World & Canadian News

In the World . . . 

Vanuatu denies it will host China military base

BBC News/April 10, 2018

Vanuatu has denied holding talks with Beijing to establish a Chinese military base on its soil.

Australia's Fairfax Media reported on Tuesday that China had approached Vanuatu to establish a permanent military presence in the South Pacific.

The report said China had not made an official proposal, but its possibility had been discussed at "the highest levels" in the US and Australia.

Vanuatu said it was not interested in hosting foreign military bases

"No-one in the Vanuatu government has ever talked about a Chinese military base in Vanuatu of any sort," Foreign Minister Ralph Regenvanu told the Australian Broadcasting Corporation. 

"We are a non-aligned country. We are not interested in militarisation."

The newspaper report has sparked discussion in Australia, which sits 2,000km (1,240 miles) from Vanuatu, about possible efforts by China to exert influence in the South Pacific.

China has not commented on the report. It set up its only overseas military base in Djibouti last year.

What is China's relationship with Vanuatu?

Vanuatu, a string of more than 80 islands sitting between Fiji and New Caledonia, has previously backed Beijing's position on the South China Sea.

Home to about 250,000 people, the South Pacific nation has faced challenges including poverty and extreme weather events.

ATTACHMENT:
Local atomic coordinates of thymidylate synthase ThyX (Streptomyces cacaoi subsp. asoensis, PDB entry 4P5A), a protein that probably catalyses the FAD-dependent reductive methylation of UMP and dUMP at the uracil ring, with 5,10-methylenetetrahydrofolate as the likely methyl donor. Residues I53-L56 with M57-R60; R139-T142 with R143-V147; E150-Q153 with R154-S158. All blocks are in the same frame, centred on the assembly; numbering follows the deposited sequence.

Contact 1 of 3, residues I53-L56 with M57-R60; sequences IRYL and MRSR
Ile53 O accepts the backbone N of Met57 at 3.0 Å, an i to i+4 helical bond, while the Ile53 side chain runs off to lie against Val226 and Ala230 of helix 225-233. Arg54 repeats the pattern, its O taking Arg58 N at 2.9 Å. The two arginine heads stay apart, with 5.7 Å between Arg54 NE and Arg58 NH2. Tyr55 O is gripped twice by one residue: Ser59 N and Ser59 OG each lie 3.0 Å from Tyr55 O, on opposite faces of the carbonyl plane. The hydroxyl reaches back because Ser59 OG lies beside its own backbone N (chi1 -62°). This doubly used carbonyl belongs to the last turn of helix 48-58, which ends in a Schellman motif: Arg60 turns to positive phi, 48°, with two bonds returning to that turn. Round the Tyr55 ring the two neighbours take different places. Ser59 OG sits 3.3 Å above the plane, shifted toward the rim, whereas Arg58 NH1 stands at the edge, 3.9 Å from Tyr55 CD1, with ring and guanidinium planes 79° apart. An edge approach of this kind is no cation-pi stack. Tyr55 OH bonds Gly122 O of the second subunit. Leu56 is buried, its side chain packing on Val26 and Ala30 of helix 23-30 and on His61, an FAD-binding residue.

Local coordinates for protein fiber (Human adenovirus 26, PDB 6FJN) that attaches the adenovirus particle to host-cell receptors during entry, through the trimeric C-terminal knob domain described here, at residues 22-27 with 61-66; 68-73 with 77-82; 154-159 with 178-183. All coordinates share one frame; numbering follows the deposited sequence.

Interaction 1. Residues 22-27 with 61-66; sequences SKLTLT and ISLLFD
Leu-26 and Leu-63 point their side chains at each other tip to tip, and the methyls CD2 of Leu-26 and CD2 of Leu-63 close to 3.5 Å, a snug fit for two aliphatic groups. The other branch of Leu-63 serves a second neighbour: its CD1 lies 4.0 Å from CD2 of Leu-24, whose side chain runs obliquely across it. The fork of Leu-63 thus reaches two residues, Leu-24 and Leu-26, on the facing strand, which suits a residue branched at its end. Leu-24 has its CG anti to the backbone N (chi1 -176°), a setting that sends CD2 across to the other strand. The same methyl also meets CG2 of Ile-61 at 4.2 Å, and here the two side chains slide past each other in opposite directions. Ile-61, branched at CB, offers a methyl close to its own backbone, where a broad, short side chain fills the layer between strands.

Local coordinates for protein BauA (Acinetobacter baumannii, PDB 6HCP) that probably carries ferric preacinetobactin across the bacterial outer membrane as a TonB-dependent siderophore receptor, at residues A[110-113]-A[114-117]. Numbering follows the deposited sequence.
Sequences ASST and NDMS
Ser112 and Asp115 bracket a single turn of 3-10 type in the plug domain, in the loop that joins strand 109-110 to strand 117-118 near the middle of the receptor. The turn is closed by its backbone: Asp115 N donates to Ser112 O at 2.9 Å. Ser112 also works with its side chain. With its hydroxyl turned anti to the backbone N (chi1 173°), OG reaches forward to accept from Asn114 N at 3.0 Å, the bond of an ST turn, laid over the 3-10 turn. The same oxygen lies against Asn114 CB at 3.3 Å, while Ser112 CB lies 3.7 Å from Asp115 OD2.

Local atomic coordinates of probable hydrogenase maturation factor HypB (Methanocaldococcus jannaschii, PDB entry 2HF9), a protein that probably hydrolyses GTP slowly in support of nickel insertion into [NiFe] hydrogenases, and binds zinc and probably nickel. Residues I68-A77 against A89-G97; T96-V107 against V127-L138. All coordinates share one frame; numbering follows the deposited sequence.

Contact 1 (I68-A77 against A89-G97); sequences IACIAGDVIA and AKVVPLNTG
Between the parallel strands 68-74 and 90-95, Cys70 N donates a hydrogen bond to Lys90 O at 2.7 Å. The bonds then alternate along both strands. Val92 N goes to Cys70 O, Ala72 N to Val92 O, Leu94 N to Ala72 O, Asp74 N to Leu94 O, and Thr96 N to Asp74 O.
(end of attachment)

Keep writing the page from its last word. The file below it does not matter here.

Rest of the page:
Fairfax Media reported that Beijing had given the nation "hundreds of millions of dollars in development money", and has vowed to build or upgrade three Vanuatu government buildings.

What did the report say?

The newspaper said that China was likely to seek an initial access agreement that would allow its ships to be serviced and restocked in Vanuatu.

Beijing could then expand its presence over time, Fairfax Media said, attributing its information to multiple anonymous sources.

The report said officials in Washington and Canberra had discussed the issue, but it did not give details.

What did Vanuatu say?

In rejecting the report, Mr Regenvanu said he was "not very happy about the standard of reporting in the Australian media".

"I would hope the upsurge in the paranoia about China in Australia is not used to destroy or denigrate the good relationship Vanuatu has with Australia," he said.

How have other nations responded?

Australian Foreign Minister Julie Bishop said she was confident that her nation remained "Vanuatu's strategic partner of choice".

However, she acknowledged that Beijing appeared to be increasing its activity in the Pacific.

"Chinese vessels visited Vanuatu last year as part of a broader visit to the region, but these sorts of visits are normal for many neighbours around the world," she said.

New Zealand Prime Minister Jacinda Ardern said her nation was "opposed to the militarisation of the South Pacific generally".

Who has raised concerns?